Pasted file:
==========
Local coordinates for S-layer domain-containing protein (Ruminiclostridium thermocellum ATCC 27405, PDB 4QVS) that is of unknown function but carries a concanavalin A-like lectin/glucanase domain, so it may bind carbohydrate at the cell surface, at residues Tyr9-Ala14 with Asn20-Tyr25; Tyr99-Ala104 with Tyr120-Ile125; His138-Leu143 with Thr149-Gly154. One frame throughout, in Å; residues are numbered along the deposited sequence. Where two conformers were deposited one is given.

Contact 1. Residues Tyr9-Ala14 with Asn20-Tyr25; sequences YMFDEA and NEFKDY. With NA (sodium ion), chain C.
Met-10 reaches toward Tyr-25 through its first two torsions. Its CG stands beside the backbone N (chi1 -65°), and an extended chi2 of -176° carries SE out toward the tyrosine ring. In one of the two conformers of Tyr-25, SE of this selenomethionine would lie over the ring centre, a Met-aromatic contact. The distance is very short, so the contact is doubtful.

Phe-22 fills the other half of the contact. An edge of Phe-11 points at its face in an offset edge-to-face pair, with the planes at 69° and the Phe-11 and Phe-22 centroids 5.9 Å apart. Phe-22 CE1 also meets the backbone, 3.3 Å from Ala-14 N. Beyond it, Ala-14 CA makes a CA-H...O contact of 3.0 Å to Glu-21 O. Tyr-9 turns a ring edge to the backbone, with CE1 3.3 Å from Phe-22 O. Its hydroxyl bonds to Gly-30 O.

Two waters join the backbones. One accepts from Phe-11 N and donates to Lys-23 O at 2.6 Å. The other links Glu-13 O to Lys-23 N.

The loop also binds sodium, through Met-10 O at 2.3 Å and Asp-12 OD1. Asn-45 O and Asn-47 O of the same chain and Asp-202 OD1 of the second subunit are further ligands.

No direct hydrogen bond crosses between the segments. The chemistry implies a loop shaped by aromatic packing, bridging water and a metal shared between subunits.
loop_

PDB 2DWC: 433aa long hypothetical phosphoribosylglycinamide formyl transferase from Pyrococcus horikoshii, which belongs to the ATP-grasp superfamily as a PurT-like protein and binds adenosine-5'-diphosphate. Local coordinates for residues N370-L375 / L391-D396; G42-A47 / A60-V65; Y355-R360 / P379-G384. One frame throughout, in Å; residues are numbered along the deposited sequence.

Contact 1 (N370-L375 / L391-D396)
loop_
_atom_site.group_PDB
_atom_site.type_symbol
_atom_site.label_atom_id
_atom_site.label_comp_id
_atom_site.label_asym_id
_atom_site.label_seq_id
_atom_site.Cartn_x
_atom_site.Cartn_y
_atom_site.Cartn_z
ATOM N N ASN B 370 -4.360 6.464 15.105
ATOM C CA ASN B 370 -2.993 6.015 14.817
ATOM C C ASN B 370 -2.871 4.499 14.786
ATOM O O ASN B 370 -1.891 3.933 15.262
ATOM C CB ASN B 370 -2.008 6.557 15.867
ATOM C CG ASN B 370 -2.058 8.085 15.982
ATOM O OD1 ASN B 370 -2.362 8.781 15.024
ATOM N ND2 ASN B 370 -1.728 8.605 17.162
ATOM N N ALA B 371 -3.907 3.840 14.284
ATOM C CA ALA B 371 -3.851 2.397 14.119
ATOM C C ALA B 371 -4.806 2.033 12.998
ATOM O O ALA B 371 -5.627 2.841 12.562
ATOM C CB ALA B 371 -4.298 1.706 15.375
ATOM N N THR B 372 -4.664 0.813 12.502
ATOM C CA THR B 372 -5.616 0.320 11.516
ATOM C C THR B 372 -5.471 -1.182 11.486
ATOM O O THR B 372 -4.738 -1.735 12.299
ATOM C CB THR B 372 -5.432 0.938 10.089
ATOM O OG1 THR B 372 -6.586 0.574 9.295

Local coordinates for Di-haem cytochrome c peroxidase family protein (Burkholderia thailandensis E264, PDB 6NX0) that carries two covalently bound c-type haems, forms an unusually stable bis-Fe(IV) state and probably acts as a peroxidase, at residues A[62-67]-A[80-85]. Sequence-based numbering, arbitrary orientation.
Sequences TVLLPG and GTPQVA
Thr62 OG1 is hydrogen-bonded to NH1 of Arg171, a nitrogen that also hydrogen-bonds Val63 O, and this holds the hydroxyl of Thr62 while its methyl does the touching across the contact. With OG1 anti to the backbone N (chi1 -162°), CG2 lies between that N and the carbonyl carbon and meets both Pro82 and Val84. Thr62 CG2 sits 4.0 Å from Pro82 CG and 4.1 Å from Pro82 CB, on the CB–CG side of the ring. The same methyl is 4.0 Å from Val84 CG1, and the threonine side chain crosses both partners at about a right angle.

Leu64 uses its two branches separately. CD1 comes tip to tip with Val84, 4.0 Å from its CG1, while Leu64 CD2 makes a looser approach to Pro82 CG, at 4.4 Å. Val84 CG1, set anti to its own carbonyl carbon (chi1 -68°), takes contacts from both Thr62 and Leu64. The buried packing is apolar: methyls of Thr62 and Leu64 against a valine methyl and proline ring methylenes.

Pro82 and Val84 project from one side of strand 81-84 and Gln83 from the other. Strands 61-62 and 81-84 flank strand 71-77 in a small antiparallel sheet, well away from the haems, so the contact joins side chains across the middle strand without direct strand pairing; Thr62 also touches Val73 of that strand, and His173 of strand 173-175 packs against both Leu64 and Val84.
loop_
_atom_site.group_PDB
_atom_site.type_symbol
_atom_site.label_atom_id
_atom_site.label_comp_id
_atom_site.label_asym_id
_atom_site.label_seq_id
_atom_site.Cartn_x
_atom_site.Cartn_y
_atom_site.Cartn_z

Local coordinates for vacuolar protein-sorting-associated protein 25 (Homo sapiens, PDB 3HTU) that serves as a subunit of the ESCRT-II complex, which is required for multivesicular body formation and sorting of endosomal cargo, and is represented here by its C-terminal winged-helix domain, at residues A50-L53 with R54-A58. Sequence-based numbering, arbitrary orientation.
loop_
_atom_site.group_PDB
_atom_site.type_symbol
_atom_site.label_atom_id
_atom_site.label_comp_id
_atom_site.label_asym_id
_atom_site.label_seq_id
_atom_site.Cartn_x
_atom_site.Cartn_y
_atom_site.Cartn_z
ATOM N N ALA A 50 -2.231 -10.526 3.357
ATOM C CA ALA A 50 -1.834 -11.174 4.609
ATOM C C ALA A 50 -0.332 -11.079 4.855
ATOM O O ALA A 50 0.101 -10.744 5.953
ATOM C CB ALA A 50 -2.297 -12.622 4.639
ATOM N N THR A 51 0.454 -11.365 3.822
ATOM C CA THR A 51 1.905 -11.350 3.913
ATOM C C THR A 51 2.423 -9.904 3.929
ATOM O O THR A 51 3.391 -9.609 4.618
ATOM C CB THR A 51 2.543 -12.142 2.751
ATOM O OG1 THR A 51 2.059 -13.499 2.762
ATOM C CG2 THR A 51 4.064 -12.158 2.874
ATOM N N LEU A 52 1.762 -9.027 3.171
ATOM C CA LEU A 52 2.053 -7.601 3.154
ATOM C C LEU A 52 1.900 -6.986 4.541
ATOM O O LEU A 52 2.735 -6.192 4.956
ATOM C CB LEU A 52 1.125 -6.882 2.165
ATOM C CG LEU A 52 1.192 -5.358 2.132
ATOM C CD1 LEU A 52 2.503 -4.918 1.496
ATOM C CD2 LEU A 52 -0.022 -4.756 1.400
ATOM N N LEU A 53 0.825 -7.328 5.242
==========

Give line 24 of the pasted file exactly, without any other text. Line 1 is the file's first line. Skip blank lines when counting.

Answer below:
ATOM O O ASN B 370 -1.891 3.933 15.262